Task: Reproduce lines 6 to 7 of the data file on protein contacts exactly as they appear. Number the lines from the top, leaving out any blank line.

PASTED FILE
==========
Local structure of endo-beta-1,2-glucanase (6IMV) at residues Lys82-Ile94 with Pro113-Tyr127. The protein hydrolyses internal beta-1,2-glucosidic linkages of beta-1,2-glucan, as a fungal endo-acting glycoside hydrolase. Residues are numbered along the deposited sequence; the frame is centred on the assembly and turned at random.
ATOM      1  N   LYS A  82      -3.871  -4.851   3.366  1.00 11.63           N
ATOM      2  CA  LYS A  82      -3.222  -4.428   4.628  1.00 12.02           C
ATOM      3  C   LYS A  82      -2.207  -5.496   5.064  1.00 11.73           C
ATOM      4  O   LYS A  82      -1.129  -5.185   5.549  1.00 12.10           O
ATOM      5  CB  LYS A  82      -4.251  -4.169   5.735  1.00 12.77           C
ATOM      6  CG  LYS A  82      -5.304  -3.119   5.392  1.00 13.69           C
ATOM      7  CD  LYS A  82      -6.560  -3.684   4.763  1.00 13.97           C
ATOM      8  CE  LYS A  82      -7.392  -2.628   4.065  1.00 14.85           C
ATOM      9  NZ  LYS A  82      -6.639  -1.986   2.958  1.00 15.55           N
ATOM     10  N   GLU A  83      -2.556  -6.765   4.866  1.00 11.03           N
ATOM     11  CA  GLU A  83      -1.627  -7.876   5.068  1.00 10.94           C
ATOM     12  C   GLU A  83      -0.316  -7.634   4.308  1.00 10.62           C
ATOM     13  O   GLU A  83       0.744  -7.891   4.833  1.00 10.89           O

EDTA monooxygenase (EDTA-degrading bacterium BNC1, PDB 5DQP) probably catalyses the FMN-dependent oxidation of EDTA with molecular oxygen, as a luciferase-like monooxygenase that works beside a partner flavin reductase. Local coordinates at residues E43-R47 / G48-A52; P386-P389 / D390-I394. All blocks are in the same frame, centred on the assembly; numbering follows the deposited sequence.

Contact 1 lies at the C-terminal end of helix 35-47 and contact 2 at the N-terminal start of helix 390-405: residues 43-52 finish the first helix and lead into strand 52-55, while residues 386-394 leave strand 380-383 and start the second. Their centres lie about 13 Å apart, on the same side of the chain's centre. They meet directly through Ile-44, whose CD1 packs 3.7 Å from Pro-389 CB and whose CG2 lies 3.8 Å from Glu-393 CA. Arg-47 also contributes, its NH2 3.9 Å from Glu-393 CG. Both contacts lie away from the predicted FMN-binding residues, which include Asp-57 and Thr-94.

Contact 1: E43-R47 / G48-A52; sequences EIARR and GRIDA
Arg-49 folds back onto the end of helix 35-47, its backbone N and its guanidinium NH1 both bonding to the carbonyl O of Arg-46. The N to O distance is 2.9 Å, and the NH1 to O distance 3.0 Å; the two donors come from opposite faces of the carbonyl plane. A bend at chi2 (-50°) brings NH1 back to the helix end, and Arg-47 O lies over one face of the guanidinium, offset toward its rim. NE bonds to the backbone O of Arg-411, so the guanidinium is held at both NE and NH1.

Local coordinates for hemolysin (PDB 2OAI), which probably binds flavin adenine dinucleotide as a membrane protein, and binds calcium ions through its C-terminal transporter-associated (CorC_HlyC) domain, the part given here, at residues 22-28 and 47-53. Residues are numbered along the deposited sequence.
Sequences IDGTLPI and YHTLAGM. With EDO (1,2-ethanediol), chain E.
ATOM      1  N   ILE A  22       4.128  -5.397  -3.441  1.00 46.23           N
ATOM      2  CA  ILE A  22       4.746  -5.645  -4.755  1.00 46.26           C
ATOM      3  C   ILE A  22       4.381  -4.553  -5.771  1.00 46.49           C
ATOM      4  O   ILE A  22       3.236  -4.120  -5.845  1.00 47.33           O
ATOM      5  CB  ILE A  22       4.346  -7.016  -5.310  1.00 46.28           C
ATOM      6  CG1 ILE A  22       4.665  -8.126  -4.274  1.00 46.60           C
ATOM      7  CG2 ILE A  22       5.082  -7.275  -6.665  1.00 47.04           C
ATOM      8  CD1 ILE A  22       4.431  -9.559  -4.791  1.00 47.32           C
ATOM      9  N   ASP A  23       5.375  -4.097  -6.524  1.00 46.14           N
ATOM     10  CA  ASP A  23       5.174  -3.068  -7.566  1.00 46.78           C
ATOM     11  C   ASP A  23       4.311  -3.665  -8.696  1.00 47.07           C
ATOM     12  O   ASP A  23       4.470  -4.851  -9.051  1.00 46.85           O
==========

ATOM      5  CB  LYS A  82      -4.251  -4.169   5.735  1.00 12.77           C
ATOM      6  CG  LYS A  82      -5.304  -3.119   5.392  1.00 13.69           C